“What’s imperative for me to get and give?”
Devour and deliver accordingly.

Case in point: SLC 2011. It was the first year (1) as an alumni presenter (2) partnering with a dear friend, creating something ‘all our own’ and (3) presenting a workshop of independent content (i.e. not tied to / dictated by a place of employment). All exciting things. Yet, in all honesty — my eyes were also on a certain prize. The conference has these “Best of the SLC” awards; I wanted one.

So we designed and delivered an un-workshop called “Flip” – to challenge assumptions, and rethink buzz-words & cliché concepts. No doubt, the process and product were both good. I wouldn’t trade the experience in for anything. Yet, in having that award as a disproportionate driving motivation while not admitting to it (hello, denial & dissonance!), I robbed myself and everyone involved of something great.

I know this because I remember sitting in tentative hope at the closing ceremonies while the award winners were revealed. I remember feeling disappointed and confused when we didn’t win (the former for obvious reasons; the latter because I wouldn’t let myself admit to the former). I remember smiling at the winners, feeling happy for them, and simultaneously small within myself. Fueled by the fundamentally flawed focus on an external reward, I’d fallen into playing tactics and dressing them in noble robes. By being dishonest with myself, I sabotaged the very thing I was after.

Success sabotage, and how to avoid it.

• • • Fast forward to this past Saturday • • •

For the first time, I attended this conference with a solid understanding of who I am and what I believe in. The focus was “what are delegates looking for, and what value can I deliver to this end?” It’s like my brain transitioned more fully from “leadership as selfish” to “leadership as service”.

With this shift from “me” to “everyone else”, I presented a session called “Two peas: the keys to unlocking limitless leadership.Magic happened.

 I felt settled and powerful in being vulnerable, living the content, sharing openly, and leading by example.
The possibility of impact is worth any personal discomfort or embarrassment.

 Overwhelming support showed up in the form of a couple of young women I respect, and am so proud of.
They can chat with me at anytime. They could have capitalized on the workshop buffet today, and they chose to be here so we could create a unique ‘us’. (Thanks for being there, ladies!)

Power showed up as a heartfelt comment and a hug at the end of the session, turning someone who was a stranger 50 minutes prior into a face I won’t soon forget. Another small comment humbled me to my core.
They may not realize how much of any impact they have just had on me. (Thank you, gents.)

 The best feeling showed up as my little sister coming to one of my workshops for the first time ever.
She actively does not listen when we talk about these things at home in our jammies, and she chose this session today – over all the others – to support me and hear what I’ve got to say.

In summary: the experience fundamentally changed when I was no longer out to be remembered, and was simply out to be a messenger. Just like that, the message and the content became more important than the fact that I was presenting. The audience – their wants & needs – were now at the forefront of every decision, and risk-taking with authentic design now trumped any question of “what would make the session look good… so that I look good”. Best.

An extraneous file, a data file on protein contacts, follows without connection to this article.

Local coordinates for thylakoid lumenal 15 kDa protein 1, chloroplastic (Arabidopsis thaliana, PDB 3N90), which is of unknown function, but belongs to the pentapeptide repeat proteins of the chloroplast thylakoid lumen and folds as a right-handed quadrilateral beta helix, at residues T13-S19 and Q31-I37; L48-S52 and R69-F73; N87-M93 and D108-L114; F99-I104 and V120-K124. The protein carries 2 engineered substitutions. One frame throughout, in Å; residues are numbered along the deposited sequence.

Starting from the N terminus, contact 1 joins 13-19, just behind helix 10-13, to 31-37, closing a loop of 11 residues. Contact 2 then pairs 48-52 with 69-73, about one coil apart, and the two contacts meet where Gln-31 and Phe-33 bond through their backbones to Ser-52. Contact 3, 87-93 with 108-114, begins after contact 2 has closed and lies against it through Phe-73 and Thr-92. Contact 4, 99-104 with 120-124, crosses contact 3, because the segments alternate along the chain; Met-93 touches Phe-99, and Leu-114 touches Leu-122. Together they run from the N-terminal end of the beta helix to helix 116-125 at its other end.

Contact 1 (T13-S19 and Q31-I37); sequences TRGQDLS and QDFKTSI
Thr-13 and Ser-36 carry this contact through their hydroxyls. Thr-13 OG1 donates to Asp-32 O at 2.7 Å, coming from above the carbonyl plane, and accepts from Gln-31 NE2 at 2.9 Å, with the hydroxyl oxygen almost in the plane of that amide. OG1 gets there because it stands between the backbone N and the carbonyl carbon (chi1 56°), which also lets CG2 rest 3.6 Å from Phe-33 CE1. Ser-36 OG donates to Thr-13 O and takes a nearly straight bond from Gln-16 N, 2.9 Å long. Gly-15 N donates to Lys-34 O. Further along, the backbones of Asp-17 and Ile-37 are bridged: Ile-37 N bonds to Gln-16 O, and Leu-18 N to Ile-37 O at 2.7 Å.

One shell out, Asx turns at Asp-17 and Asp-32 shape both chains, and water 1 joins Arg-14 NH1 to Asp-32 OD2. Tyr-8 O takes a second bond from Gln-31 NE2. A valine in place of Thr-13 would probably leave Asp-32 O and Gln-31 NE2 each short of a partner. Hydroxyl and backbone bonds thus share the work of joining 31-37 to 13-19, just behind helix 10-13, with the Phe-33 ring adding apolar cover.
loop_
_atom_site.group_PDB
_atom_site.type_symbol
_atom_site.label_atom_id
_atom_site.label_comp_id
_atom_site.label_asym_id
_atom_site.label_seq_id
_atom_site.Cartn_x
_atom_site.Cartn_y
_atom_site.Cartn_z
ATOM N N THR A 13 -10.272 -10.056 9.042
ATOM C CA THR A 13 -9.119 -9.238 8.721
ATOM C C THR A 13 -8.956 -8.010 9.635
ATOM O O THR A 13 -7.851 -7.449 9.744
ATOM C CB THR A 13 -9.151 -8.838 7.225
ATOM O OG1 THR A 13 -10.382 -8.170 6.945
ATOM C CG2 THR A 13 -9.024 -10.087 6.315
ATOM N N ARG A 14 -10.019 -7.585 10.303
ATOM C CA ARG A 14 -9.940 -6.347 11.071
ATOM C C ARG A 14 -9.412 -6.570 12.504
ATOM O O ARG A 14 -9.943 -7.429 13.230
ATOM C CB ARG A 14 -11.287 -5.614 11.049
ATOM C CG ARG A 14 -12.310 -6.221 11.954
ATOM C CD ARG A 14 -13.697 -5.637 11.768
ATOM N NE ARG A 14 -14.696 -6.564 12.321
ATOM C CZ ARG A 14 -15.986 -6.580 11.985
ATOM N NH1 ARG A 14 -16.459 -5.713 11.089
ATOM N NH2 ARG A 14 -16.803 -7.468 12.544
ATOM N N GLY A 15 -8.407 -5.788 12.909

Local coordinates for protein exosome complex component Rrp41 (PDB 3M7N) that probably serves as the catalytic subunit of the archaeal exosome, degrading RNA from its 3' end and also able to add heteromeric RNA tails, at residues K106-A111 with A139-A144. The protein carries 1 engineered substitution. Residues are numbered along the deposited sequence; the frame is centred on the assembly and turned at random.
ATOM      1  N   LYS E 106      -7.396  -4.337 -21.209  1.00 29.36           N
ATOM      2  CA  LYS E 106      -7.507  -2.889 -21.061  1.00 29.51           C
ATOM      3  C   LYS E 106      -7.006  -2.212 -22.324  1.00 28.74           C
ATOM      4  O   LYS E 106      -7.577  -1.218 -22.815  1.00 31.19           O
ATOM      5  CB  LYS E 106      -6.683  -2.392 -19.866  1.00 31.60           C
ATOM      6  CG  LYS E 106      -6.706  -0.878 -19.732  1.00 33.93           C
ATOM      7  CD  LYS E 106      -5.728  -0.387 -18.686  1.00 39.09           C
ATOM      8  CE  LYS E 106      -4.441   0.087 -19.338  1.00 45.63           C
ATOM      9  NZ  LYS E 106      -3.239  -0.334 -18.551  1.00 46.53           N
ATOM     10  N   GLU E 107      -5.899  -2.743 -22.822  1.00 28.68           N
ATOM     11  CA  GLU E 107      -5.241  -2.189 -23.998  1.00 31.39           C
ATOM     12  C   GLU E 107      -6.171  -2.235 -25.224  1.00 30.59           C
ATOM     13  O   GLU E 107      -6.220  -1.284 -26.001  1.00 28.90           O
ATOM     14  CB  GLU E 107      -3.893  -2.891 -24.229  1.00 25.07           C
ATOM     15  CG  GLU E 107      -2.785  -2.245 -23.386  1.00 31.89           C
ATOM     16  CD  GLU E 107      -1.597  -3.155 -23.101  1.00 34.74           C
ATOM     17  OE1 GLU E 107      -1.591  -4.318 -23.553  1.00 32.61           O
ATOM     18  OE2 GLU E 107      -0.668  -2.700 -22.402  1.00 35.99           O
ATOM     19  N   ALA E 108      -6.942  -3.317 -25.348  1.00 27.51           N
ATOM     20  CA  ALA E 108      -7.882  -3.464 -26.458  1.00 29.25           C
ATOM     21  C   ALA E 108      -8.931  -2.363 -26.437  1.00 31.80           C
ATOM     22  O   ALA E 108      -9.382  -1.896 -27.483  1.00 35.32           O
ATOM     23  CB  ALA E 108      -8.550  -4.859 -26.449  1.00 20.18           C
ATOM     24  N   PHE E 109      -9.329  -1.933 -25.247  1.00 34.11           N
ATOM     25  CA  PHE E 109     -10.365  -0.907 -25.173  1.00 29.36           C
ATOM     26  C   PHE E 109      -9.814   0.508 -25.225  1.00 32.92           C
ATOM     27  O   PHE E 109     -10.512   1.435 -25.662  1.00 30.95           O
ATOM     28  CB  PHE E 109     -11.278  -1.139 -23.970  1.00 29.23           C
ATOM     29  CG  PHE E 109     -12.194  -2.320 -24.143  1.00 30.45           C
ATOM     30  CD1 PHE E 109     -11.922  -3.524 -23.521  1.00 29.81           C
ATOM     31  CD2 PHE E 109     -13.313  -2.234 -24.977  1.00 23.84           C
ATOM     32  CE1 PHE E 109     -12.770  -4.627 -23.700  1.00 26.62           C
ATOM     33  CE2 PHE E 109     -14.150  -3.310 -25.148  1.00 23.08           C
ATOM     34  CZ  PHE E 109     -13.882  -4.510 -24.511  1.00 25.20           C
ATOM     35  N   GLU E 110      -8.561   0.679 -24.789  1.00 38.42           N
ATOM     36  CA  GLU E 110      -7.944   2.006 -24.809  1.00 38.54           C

The day somehow kept getting better, as I made space to live it as it felt right (pushed by intention rather than pulled at by obligation). Wrapping up the session, sat solo and jammed to the session playlist as I reflected on what had just happened. Proceeded to find and chat with 3 incredible women over lunch. Wandered and reconnected with familiar faces. Attended a workshop. Had a 3-hour conversation with 2 lovely souls about… everything in life. Fawned over amazing people at the Awards Ceremony. Had a heart-to-heart with Luca ‘Lazy Legz’ about the meaning of unintentional leadership. The day wrapped with dinner in such great company it makes my mind spin. (Seriously, life. Save some ‘incredible’ for the next day…)

Oh, and – surprise! I was awarded a “Best of the SLC” this year. Funny how, when it was the farthest thing from my mind and completely unexpected, this incredible gift chased me down. Dr. Frankl, you were so right.

So much gratitude, and huge congratulations, to the SLC team of 2013. Co-chairs, directors, coordinators, countless day-of volunteers, staff advisors, and all the rest: you created space for magic to happen. It was a hell of a day.

Humbly,
~ H

* Clarifying note: I think it’s absolutely necessary to travel through “leadership as selfish” to work to reach “leadership as service”. You can’t be of service to others if you don’t take care of yourself first. My journey took years of leadership development both in theory and practice, and is a work in progress always.

Other #UBCSLC talk
E – one half of the Passion Project founding duo – on her love affair with the SLC.
Matt – one half of crowd fave #TheCorkers – on how much of a BDF this SLC was.
Mel says stuff about her SLC experience.
• SLC thoughts by Paul Lee.

Do

You can’t just think your way to clarity.

•   

I was the overly-cautious type. Constrained in my exploration. Afraid to show imperfection. Shackled to past decisions. Hesitant to change. ‘Talking so I didn’t need to be walking.’

I have been changing. Slowly but surely. Intentionally & accidentally alike. By focusing inward and in giving to others.

My direction is to grow further into creativity. Revel in exploration. Take even more chances than I have so far. Consistently set intentions into actions. Execute on ideas.

Because I am always curious. More comfortable with myself. Ever-growing. Able to respond, rather than react, to challenges. Still a planner, and now one who can roll with the punches. A creative human, doing.

•   

Many things have been brewing in mind and heart, in scribbles in tucked away pages. My gift to myself in the coming months will be to unleash a few more of these, all the while reveling in the process. Stay tuned.

Meanwhile, a relevant favorite tune that merits a share. (Lyrics.)


Nature always did leave me in inspired awe. Here’s to living out “Go Do”. Enjoy.

Humbly, ~ H

Who *were* you? What has been happening for you lately? Who are you now? Who do you wish to become?

Related:
Building identity-based habits (on LifeHacker)